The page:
DAILY PRESS BRIEFING BY THE OFFICE OF THE SPOKESPERSON FOR THE SECRETARY-GENERAL

28 August 2008

DAILY PRESS BRIEFING BY THE OFFICE OF THE SPOKESPERSON FOR THE SECRETARY-GENERAL

28 August 2008
Spokesperson's Noon Briefing
Department of Public Information • News and Media Division • New York

DAILY PRESS BRIEFING BY THE OFFICE OF THE SPOKESPERSON FOR THE SECRETARY-GENERAL

The following is a near-verbatim transcript of today’s noon briefing by Marie Okabe, Deputy Spokesperson for the Secretary-General.

Good afternoon.

**Security Council

Here at Headquarters, the Security Council began consultations on the situation in Georgia at 11 a.m. this morning.  And yesterday afternoon, for the record, the Council concluded an all-day, open debate on its working methods.  In all, 45 speakers took the floor.

**Georgia -- Humanitarian

And on the humanitarian front in Georgia, the UN High Commissioner for Refugees reports that the town of Gori has been a gathering place for people fleeing a buffer zone between Georgia and South Ossetia, as well as for those trying to return to villages in the volatile area.

By late yesterday afternoon, more than 1,200 people had registered as internally displaced with local authorities in Gori, UNHCR [Office of the United Nations High Commissioner for Refugees] says.  The agency’s new office there has been providing assistance.  It has already erected 100 family tents in a football field on the town’s outskirts.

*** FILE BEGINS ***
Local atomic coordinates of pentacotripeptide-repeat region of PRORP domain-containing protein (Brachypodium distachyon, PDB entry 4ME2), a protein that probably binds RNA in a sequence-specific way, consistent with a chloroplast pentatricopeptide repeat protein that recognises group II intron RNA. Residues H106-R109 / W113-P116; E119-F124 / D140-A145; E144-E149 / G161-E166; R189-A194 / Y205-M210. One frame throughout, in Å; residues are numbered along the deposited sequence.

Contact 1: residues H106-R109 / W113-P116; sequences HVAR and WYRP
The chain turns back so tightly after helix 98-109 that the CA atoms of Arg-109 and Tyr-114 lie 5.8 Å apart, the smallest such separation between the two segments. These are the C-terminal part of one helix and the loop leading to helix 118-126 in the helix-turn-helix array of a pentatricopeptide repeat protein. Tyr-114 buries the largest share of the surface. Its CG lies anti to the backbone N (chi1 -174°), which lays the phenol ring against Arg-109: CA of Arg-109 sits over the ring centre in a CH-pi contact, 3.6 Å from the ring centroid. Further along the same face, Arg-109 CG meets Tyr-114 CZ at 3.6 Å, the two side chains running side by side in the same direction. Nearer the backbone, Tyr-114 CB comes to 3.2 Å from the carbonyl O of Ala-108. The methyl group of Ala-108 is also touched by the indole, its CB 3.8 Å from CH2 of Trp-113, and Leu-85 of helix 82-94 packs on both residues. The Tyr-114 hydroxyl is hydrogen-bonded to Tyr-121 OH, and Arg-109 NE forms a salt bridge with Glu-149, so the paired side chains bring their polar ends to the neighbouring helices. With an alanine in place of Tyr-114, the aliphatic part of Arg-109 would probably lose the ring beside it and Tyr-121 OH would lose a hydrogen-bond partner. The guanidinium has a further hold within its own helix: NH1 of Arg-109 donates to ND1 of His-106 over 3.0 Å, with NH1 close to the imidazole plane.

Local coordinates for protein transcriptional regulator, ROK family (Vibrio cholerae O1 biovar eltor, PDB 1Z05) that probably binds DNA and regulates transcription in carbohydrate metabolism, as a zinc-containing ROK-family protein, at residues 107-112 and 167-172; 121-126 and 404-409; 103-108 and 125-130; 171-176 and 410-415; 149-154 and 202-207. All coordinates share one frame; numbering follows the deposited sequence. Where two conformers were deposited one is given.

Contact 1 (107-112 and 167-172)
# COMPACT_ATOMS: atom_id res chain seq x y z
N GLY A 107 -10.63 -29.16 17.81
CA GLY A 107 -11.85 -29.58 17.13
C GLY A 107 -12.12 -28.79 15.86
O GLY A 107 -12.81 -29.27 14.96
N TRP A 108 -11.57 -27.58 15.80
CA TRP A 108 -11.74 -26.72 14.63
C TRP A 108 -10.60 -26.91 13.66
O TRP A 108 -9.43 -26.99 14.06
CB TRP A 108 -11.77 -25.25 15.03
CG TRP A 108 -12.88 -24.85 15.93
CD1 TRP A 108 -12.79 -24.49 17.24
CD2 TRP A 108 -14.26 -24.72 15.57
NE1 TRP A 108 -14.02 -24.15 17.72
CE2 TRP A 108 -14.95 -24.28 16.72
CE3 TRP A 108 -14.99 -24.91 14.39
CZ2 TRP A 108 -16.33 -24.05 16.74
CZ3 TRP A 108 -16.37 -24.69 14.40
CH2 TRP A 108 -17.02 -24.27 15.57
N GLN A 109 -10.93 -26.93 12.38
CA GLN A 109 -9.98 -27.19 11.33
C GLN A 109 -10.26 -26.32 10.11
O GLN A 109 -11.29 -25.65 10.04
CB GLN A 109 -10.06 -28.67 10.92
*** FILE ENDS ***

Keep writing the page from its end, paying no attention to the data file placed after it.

The new arrivals tell similar tales of intimidation, beatings and looting by militias in buffer-zone villages, according to UNHCR.  A UNHCR team tried to reach those villages but was turned back at a checkpoint and told that the security situation did not allow for movement in that zone. 

The UN Population Fund, for its part, has been providing basic personal hygiene kits for families.  It has also mobilized members of the Georgian Medical Students Association to stuff plastic bags with soap, shampoo, towels, toothbrushes and paste, sanitary napkins, shaving kits and other supplies.  And there is more information on that upstairs.

** Darfur

Out as a document, on the Internet at least, is the Secretary-General’s latest report on the deployment of the African Union-United Nations Hybrid Operation in Darfur (UNAMID).  The report covers the month of July.

July has seen an extremely worrying increase in violence in Darfur, the Secretary-General reports, and notes that continuing air strikes in all three states of Darfur, even during the days surrounding the President’s visit to the region, cast a shadow over the conciliatory message the President delivered during his visit.

In the report, the Secretary-General urges all parties to recognize the urgent need to end the suffering of innocent civilians and immediately commit themselves to an unconditional ceasefire.